Aggregates include sand, gravel and crushed stone, all non-renewable resources. Aggregates are relatively cheap so transporting them long distances is not considered viable: cities have the most demand.

It seems certain that confrontation between those wishing to preserve farmland and landscapes and companies wishing to fulfill this enormous demand for aggregates for roads, wind turbines, and concrete will increase in the years ahead.

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Among the exhibits at a previously top secret code-breaking site called Bletchley Park in the UK is a room honouring pigeons which carried secret messages during the Second World War as part of the National Pigeon Service. Over 250,000 pigeons were used by the British Army, Royal Air Force and Royal Navy and 32 pigeons were decorated with the Dickin medal, called the animal Victoria Cross after the war. The birds were dropped into Nazi territory with mini-parachutes where the resistance and spies filled tiny canisters with coded messages and released the pigeons which hopefully were able to return to Britain. Recently, international attention was drawn to the finding of a wartime carrier pigeon in a chimney in a home in Surrey, UK although so far the message on its leg cannot be deciphered.

The fact that these birds were feathered heros is part of a lobbying campaign by the Royal Pigeon Racing Association to be allowed to kill birds of prey such as peregrine falcons and sparrowhawks, which currently cannot be harmed unless a license under the Wildlife and Countryside Act is issued. During World War II, raptors were killed by the military in order to protect the message-carrying pigeons. The organization wants the right to protect their birds just as a farmer would be able to protect farm animals that are threatened by predators. The discovery of the dead wartime pigeon might add impetus to the lobbying group The Raptor Alliance which seeks changes for UK pigeon fanciers which number about 60,000.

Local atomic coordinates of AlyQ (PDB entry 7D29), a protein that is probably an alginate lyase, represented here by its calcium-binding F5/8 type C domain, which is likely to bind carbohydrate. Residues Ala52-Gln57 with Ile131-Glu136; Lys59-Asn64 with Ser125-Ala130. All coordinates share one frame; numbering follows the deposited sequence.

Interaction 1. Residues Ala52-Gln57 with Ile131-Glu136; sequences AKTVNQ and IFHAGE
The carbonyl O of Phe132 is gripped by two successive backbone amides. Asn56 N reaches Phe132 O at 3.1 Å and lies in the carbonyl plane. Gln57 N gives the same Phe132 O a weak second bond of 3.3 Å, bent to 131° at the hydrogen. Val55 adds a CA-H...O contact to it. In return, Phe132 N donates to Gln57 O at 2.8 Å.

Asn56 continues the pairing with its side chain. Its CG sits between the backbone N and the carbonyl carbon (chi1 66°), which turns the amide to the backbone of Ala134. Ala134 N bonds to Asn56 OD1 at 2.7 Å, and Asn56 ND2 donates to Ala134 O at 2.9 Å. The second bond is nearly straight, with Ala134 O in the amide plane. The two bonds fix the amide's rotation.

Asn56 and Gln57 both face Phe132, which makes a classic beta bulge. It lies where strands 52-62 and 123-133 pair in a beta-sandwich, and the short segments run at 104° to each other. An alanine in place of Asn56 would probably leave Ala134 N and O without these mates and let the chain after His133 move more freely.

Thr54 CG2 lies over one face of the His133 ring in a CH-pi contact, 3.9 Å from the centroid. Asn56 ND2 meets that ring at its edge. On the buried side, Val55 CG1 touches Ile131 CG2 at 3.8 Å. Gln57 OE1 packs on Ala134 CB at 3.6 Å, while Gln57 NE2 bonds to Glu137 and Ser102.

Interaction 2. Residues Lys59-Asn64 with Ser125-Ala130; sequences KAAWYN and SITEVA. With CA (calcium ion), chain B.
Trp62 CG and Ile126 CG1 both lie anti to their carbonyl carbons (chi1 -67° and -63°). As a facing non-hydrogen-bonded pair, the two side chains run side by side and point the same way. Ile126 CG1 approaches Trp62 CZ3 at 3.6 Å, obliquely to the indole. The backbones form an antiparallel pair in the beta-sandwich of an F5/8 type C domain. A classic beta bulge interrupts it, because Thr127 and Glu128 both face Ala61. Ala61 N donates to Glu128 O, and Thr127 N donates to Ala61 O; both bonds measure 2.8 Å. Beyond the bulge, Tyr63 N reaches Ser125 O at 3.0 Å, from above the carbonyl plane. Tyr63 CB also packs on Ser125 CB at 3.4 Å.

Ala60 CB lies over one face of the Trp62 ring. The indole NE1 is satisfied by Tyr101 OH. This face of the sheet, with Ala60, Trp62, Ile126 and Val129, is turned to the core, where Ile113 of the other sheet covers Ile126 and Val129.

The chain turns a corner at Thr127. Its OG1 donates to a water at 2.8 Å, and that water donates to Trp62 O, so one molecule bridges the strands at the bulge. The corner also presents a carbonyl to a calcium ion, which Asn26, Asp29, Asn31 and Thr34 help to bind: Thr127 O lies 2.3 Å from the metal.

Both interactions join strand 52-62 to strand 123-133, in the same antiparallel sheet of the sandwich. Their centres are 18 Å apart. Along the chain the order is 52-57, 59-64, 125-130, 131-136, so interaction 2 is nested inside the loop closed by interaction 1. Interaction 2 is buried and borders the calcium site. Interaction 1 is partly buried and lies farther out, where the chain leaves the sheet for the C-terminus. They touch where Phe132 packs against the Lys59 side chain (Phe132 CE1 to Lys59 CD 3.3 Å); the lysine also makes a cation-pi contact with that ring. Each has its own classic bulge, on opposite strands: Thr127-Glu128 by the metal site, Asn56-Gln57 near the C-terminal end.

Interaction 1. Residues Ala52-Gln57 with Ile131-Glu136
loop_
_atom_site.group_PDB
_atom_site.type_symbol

Bird Strikes

GallonLetter has to confess our bias is on the side of birds of prey partly because birds of prey also serve - at airports (domestic and military), landfills and other sites to disperse other birds. But mostly we thought that a presentation at a conference of the Bird Strike Association of Canada jives with our view that we shouldn't be putting human interests alone as the factor to consider in decisions. How many raptors would have to be killed in order to safe guard the pigeons and how would this combine with other culling of raptors for other purposes such as by farmers?

Arie Dekker, of the Royal Netherlands Air Force, Nature Bureau says that in Western society that most people believe they have a God-given right to "...Rule over the fish in the sea and the birds in the sky and over every living creature that moves on the ground…” (Genesis 1:28). He suggests that the bird strike prevention Version 1.x and 2.x is based on the idea "Birds have to make way for undisturbed aviation operations.” The rest of the talk was on how while Ver. 1 (disperse the birds) and 2 (change or remove habitat attractive to birds) both at the airport have had some success, they have reached their limits. Dekker suggests that Version 3.x shouldn't rely on population management but should shift to bird avoiding strategies. Migratory birds can't be dispersed or managed readily because they fly at unpredictable times over the airport and surrounding area, don't stay at the airport but could land outside the airport grounds. The landscape which results in bird strikes gets quite large then and it is unlikely that the public would accept the large scale culling of birds many of them threatened or endangered that would be needed.